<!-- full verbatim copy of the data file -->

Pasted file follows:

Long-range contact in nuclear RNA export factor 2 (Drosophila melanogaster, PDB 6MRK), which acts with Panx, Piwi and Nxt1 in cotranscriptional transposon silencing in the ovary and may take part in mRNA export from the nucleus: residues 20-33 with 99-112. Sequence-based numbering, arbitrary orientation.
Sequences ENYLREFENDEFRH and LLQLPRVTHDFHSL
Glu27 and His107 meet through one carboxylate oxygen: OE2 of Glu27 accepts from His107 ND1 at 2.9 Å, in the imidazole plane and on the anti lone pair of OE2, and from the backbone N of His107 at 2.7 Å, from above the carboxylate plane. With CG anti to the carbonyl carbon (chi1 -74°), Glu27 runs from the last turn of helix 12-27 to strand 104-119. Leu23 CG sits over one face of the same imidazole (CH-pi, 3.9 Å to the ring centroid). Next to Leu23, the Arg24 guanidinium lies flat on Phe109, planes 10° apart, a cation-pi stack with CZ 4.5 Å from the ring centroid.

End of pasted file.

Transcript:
Long-range contact in nuclear RNA export factor 2 (Drosophila melanogaster, PDB 6MRK), which acts with Panx, Piwi and Nxt1 in cotranscriptional transposon silencing in the ovary and may take part in mRNA export from the nucleus: residues 20-33 with 99-112. Sequence-based numbering, arbitrary orientation.
Sequences ENYLREFENDEFRH and LLQLPRVTHDFHSL
Glu27 and His107 meet through one carboxylate oxygen: OE2 of Glu27 accepts from His107 ND1 at 2.9 Å, in the imidazole plane and on the anti lone pair of OE2, and from the backbone N of His107 at 2.7 Å, from above the carboxylate plane. With CG anti to the carbonyl carbon (chi1 -74°), Glu27 runs from the last turn of helix 12-27 to strand 104-119. Leu23 CG sits over one face of the same imidazole (CH-pi, 3.9 Å to the ring centroid). Next to Leu23, the Arg24 guanidinium lies flat on Phe109, planes 10° apart, a cation-pi stack with CZ 4.5 Å from the ring centroid.